# There's an equivalence of simplicial categories $\Delta \to \tilde{\Delta}^{\text{op}}$.

Let $$\Delta$$ be the simplicial category, that is, the category of finite totally ordered sets and order-preserving maps. Let $$\tilde{\Delta}$$ be the subcategory where objects are those of $$\Delta$$ and morphisms are order-preserving maps that also preserve smallest & largest elements.

Let $$\varphi : \Delta \to \tilde{\Delta}^{\text{op}}$$ be the functor sending $$\sigma \mapsto \text{Hom}_{\Delta}(\sigma, [0,1])$$ with the following order induced: $$f \leq g$$ in $$\text{Hom}_{\Delta}(\sigma, [0,1])$$ if and only if $$f(i) \leq g(i)$$ for all $$i \in \sigma$$. I have checked that this is in fact a functor and that $$\varphi(f) : \varphi(\sigma) \to \varphi(\tau)$$ is indeed a map that preserves smallest and largest elements.

I'm want to prove that $$\psi : \tau \to \text{Hom}_{\tilde{\Delta}}(\tau, [0,1])$$ is quasi-inverse to $$\varphi$$.

That is to say there is a natural isomorphism $$\psi \circ \varphi \simeq \text{id}_{\Delta}$$.

At the very least we need that $$\psi\circ (\varphi(\sigma)) \simeq \sigma$$ or in other words $$|\psi\circ\varphi(\sigma)| = |\sigma|$$ in set cardinality.

Let $$\sigma = []$$ be the empty totally ordered set which happens to be the initial object of $$\Delta$$.

Then $$\varphi(\sigma) =\{*\}$$. So, $$\psi(\{*\}) = []$$ since there is no map from $$\{*\}$$ to $$[0,1]$$ that preserves both smallest and largest.

Now assume it's true for all $$|\sigma|$$ up to $$n \in \Bbb{N} \cup \{0\}$$. Then how would I show via induction that it's true for all $$|\sigma| = n+1$$?

If $$|\sigma| = n + 1$$, then a map $$h: \sigma \to [0,1]$$ restricted to $$n$$ elements of $$\sigma$$ is either $$h(\sigma\setminus \{*\}) = 0$$ in which case $$h(\{*\})$$ must be $$1$$, otherwise $$h(\sigma \setminus \{*\}) = [0, 1]$$ in which case $$h$$ so restricted is $$\varphi(\sigma\setminus \{*\})$$ and we know by induction that $$\psi\circ\varphi(\sigma \setminus \{*\}) \simeq \sigma \setminus \{*\}$$, and also that $$h(\{*\}) = 1$$.

Thus $$\varphi(\sigma) = \{ h_0\} \cup \{h : h$$ restricted to $$\sigma\setminus \{*\}$$ is in $$\varphi(\sigma\setminus \{*\})$$ and $$h(*) = 1\}$$.

Got that far so far.

• Does $[0,1]$ mean $\{0,1\}$? Commented Apr 12, 2019 at 4:40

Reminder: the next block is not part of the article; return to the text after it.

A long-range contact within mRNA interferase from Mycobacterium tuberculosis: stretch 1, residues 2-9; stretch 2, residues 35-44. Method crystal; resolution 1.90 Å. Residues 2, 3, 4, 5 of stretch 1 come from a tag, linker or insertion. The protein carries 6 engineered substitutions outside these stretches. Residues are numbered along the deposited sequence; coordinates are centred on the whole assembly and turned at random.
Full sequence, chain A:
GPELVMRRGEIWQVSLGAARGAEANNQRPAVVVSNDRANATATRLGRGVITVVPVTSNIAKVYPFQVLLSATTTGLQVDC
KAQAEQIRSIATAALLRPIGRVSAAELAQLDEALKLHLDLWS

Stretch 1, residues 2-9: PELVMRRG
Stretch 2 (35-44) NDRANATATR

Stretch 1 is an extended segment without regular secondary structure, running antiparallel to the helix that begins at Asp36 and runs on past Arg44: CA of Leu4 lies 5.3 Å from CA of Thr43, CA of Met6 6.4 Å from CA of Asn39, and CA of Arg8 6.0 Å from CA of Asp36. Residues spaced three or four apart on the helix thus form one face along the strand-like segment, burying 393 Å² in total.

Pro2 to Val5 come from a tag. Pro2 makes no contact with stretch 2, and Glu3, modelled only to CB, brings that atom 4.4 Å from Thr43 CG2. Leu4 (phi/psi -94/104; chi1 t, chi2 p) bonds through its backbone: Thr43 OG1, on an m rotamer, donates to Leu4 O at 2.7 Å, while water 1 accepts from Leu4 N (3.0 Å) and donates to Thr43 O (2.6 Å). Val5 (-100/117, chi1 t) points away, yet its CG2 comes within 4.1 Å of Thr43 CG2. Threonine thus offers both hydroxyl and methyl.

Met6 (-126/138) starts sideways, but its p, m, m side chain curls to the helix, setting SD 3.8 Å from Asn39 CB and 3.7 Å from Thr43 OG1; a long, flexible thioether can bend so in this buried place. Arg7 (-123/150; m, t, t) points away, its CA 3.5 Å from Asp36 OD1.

• This seems awfully laboured. Why not show that for a finite totally ordered set of order $n$, say $\{1,2,\ldots,n\}$ then there are $n+1$ order-preserving maps to $\{0,1\}$ and that $n-1$ of them preserve the largest/smallest element? Commented Apr 12, 2019 at 5:16
• $[0, 1]$ means the totally ordered set $\{0,1\}$ where $0 \lt 1$. Commented Apr 12, 2019 at 7:15

This is just a consequence of Birkhoff duality between finite posets and finite $$0,1$$-distributive lattices.

There is an equivalence between $$\mathbf{FinPos}$$ and $$\mathbf{FinDistLat}^{op}$$: to construct a distributive lattice from a finite poset, take all lower sets (including the empty one). To construct a poset from a finite distributive lattice, take all join-irreducibles and order them as in the lattice. Both constructions can be beefed up to be (contravariant!) functors.

• How does this tie in with totally ordered posets? Commented Apr 17, 2019 at 21:17

Let $$[0, ..., n]$$ be a totally ordered set. Then the number or ways of mapping into $$[0,1]$$ that are order and min-max preserving can be determined by the number of splits: $$([0], [1,...,n]), ([0,1], [1,...,n]), ..., ([0,1,..., n-1], [n])$$ which is $$n$$.

You do the same "splitting" trick with $$([], [0, ..., n]), ..., ([0,...,n], [])$$ for just the order-preserving maps to get $$n + 1$$.

Thus if $$\sigma = [1, ...., n]$$ then $$|\varphi(\sigma)|= n+1$$ so that $$\varphi(\sigma)$$ is a totally ordered set $$[0^*, 1^*, ..., n^*]$$

By the first paragraph, $$\psi$$ maps us back to a totally ordered set of size $$n$$.

Thus there is always a unique isomorphism of totally ordered-sets $$\alpha_{\sigma}: \psi \circ \varphi(\sigma) \simeq \text{id}_{\Delta}(\sigma)$$.